unbridled learning1MARSHALL COUNTY, KY (10/10/12) – Test results can tend to make most people a little nervous. With the 2011-12 state test scores in Kentucky set to come out, many school systems around the state are anxious to see how their students performed. Marshall County Schools are no exception. They along with the many other districts in Kentucky may be a little more anxious than usual as this is the first set of scores under the new Unbridled Learning: College and Career Readiness for All accountability system.

Under Unbridled Learning, the state adopted a new assessment called Kentucky Performance Rating for Education Progress or K-PREP. K-PREP replaced the old accountability system that was called Commonwealth Accountability Testing System or CATS. The new Unbridled Learning and K-PREP were brought about with the passage of Senate Bill 1 in 2009. Senate Bill 1 brought about changes in the state of Kentucky’s public education system. CATS focused on student proficiency and used a 140 point scale, while Unbridled Learning and K-PREP focuses on college and career readiness with success after high school. K-PREP uses a 100 point scale.

Kentucky’s Education Commissioner Terry Holiday hopes this new testing system leads to a brighter future for students. “Every child proficient and prepared for success, which means all students graduate from high school college/career ready and prepared for the future,” said Holliday in a recent interview.

Kentucky’s Unbridled Learning system is based on multiple areas of school effectiveness. The areas fall into three major categories: Next-Generation Learners, Next-Generation Instructional Programs, and Next Generation Professionals and will be phased into the accountability system over the next several years. Next-Generation Learners is the main component of Unbridled Learning and is based on many measures of student performance on various exams. Points will be awarded based on how well a school performs on each measure. The five measures are: Achievement (tested content areas), Gap, Growth, College/Career Readiness, and Graduation Rate. Kentucky’s goal is 100% proficiency.

Each of these five measures will count for a certain percentage of a school’s score. How much it will count depends on the school’s grade range. For elementary schools, achievement counts for 30%, Gap counts for 30% and Growth counts for 40%. For Middle schools, Readiness for College/Career counts for 16% while Growth, Gap, and Achievement all account for 28% each. At the High school level, Achievement, Growth, Gap, and Readiness for College/Career, and Achievement are all 20%. These factors will be weighted and added together for an overall score.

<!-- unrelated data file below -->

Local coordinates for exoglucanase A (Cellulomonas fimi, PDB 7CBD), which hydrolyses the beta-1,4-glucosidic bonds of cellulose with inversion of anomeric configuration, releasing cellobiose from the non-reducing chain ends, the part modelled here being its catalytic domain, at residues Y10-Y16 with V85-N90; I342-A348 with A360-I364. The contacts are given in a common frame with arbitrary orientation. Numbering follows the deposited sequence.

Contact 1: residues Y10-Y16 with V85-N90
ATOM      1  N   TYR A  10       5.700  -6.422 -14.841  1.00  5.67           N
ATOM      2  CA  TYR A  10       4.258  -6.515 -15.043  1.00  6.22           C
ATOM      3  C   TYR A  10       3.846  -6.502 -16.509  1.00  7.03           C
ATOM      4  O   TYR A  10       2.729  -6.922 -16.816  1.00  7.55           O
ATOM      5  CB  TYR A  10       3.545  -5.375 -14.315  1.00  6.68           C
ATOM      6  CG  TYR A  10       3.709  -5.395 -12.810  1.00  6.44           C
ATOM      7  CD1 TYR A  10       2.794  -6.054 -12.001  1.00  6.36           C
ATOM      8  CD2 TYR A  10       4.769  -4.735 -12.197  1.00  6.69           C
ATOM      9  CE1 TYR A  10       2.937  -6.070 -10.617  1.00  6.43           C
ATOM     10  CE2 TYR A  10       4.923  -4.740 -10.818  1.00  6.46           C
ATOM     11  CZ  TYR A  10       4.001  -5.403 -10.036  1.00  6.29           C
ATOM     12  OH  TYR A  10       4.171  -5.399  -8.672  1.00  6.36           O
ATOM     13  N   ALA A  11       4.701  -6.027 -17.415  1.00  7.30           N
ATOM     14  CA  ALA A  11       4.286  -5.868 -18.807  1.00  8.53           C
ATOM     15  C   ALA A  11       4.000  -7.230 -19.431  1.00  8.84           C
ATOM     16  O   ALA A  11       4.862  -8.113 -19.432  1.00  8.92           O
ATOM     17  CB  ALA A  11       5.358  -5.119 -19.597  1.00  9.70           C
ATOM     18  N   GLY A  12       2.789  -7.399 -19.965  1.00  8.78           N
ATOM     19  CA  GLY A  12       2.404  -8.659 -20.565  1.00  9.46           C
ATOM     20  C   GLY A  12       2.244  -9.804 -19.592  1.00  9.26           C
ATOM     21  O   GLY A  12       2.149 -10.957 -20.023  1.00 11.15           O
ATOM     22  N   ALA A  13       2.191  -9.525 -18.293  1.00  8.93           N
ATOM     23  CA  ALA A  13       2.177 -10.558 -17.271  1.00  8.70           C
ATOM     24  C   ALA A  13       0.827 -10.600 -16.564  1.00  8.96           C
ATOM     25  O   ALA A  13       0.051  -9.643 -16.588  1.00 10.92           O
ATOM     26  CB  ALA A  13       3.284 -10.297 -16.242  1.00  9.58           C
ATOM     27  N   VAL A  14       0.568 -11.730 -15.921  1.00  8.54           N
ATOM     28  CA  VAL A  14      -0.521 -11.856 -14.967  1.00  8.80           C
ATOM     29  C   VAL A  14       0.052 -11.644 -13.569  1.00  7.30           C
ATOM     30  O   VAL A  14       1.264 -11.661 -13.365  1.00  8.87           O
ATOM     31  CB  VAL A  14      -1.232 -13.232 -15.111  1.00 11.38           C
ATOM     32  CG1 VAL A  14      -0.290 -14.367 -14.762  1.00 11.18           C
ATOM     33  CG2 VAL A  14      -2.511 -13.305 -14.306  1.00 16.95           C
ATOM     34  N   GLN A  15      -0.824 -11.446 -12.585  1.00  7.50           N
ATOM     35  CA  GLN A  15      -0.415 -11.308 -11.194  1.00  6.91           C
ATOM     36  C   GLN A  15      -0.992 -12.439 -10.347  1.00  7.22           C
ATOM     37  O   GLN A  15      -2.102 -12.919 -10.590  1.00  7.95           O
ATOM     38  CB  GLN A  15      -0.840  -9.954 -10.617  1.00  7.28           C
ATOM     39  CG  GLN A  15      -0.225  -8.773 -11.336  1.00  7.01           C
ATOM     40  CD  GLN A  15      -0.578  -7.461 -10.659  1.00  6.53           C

Schools scoring in the 90th percentile or higher will be given the label of Distinguished. Schools scoring in the 70 to 89th percentile will be called Proficient, while schools scoring below the 70th percentile will be seen as Needing Improvement.

One effect to changing over to a new accountability system is that districts have been told by the Kentucky Department of Education to brace for lower scores. For example, a school scoring 108 on the CATS test may see their new KPREP score drop to an 88. Likewise a student who typically performed at proficient levels on CATS may actually be at an apprentice when scored in the new system. It doesn’t necessarily mean kids aren’t doing well. What it really means is that the state of Kentucky is raising the bar for its schools and their students, as tougher standards have been put in place to help kids become more college and career ready. In short, tests are now more rigorous than in the past to help kids become more competitive in the future.

Marshall County schools are excited about the new testing system and the changes it has brought about. Abby Griffy, MCSD Elementary Supervisor, feels that students and ultimately the state will benefit from Unbridled Learning and K-PREP. “The intent in raising the bar is to help more students be better prepared for college and the 21st century workplace. We should not dwell on trying to compare previous years’ data with the new results. We should focus on what we need to do to help all students be successful after high school. As educators, it is challenging us to up our game and we are preparing to meet this challenge head on.” said Griffy.

More information about the new accountability system can be found on the KDE website or at http://www.education.ky.gov/nr/rdonlyres/2efe5a99-87b3-4d8c-81ed-8bc3229324f6/0/parentsguideaccountability041012.pdf.

SurfKY News
Information provided by Russ Buchanon

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